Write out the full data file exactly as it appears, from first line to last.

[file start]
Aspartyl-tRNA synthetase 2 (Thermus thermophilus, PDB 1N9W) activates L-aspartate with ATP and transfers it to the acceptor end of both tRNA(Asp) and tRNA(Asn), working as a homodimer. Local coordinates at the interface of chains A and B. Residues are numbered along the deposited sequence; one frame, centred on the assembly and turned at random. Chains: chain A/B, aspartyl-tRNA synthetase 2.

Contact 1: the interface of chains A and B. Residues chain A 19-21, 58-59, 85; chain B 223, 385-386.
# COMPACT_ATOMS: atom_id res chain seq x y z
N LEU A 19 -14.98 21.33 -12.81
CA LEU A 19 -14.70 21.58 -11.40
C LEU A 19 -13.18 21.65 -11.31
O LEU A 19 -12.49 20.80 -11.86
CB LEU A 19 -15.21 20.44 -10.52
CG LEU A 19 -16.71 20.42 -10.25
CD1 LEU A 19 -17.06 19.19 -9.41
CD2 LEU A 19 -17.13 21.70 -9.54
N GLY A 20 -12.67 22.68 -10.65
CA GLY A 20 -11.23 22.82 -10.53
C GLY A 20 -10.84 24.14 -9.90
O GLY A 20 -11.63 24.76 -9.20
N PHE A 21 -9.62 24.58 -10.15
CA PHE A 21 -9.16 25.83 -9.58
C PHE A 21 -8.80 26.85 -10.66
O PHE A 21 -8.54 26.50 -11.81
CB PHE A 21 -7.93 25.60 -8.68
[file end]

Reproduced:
Aspartyl-tRNA synthetase 2 (Thermus thermophilus, PDB 1N9W) activates L-aspartate with ATP and transfers it to the acceptor end of both tRNA(Asp) and tRNA(Asn), working as a homodimer. Local coordinates at the interface of chains A and B. Residues are numbered along the deposited sequence; one frame, centred on the assembly and turned at random. Chains: chain A/B, aspartyl-tRNA synthetase 2.

Contact 1: the interface of chains A and B. Residues chain A 19-21, 58-59, 85; chain B 223, 385-386.
# COMPACT_ATOMS: atom_id res chain seq x y z
N LEU A 19 -14.98 21.33 -12.81
CA LEU A 19 -14.70 21.58 -11.40
C LEU A 19 -13.18 21.65 -11.31
O LEU A 19 -12.49 20.80 -11.86
CB LEU A 19 -15.21 20.44 -10.52
CG LEU A 19 -16.71 20.42 -10.25
CD1 LEU A 19 -17.06 19.19 -9.41
CD2 LEU A 19 -17.13 21.70 -9.54
N GLY A 20 -12.67 22.68 -10.65
CA GLY A 20 -11.23 22.82 -10.53
C GLY A 20 -10.84 24.14 -9.90
O GLY A 20 -11.63 24.76 -9.20
N PHE A 21 -9.62 24.58 -10.15
CA PHE A 21 -9.16 25.83 -9.58
C PHE A 21 -8.80 26.85 -10.66
O PHE A 21 -8.54 26.50 -11.81
CB PHE A 21 -7.93 25.60 -8.68